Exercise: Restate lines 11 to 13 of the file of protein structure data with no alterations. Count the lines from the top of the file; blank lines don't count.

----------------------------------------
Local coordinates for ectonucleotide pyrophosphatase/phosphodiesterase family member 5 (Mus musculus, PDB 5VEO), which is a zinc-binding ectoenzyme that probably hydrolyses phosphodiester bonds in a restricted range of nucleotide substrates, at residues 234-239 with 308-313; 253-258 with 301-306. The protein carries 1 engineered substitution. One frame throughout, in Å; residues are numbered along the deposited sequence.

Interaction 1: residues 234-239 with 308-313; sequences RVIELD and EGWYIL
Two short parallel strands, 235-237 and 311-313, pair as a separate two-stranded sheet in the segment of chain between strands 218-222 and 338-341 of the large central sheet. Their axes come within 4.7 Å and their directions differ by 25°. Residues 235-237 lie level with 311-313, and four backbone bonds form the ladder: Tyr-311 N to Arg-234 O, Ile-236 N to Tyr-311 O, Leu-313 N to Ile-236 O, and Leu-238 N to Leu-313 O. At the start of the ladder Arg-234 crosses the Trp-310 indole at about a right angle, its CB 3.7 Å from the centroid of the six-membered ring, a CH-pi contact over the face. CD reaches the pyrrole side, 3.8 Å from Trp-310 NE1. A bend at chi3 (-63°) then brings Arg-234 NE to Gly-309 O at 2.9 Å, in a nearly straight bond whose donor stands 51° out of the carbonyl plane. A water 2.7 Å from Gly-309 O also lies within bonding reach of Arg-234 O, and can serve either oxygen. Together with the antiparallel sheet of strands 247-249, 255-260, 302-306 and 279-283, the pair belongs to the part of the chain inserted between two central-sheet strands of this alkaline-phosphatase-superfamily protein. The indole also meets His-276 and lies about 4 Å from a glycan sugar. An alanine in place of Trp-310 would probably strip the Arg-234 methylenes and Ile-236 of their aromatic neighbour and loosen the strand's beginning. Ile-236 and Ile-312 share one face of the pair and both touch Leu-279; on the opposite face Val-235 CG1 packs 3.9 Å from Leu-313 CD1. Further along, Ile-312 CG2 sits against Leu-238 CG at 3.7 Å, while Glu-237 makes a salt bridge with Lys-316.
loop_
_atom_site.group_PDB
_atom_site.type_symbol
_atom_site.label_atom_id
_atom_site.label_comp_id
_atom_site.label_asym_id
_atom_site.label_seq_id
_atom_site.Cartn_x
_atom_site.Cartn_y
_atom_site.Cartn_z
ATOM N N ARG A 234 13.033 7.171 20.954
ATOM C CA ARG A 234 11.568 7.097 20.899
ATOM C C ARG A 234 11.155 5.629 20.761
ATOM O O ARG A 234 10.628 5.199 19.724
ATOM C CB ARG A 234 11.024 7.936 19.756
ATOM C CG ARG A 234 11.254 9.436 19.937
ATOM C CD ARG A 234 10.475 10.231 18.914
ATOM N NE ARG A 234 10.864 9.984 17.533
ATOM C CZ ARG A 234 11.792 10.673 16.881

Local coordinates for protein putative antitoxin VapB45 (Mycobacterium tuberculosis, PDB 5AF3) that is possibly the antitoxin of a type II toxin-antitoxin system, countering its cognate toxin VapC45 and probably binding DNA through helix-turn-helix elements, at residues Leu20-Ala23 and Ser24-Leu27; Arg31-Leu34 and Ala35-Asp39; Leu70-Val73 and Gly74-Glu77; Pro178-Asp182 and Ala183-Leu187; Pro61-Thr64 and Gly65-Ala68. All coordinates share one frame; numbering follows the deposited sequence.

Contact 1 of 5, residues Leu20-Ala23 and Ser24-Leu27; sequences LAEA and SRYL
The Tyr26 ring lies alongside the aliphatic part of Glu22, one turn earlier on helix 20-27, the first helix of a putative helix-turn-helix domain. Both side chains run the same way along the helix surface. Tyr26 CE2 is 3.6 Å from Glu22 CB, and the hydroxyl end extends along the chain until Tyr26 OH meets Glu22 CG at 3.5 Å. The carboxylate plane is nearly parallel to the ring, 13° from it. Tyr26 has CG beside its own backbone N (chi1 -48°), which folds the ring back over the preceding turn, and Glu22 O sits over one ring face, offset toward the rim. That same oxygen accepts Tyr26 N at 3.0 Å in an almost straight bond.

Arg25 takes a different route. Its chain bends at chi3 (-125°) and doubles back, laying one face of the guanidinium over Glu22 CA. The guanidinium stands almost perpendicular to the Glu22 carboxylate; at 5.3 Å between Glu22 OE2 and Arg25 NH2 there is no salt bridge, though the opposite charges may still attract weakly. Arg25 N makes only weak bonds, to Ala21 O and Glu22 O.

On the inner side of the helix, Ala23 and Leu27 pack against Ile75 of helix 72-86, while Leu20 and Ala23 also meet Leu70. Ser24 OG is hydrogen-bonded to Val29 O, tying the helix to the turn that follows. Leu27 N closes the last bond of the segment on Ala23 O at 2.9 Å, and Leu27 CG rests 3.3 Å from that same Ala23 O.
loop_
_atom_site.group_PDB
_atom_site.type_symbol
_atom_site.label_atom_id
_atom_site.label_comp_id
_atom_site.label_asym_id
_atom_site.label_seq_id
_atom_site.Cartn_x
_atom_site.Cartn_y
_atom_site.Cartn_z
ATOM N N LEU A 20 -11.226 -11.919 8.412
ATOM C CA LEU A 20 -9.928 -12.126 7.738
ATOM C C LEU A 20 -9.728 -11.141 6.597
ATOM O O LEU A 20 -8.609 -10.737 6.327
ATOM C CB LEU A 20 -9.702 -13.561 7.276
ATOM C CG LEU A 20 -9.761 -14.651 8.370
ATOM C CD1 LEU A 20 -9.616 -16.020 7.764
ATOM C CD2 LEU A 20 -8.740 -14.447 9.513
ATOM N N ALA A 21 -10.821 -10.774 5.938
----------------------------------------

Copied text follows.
_atom_site.Cartn_x
_atom_site.Cartn_y
_atom_site.Cartn_z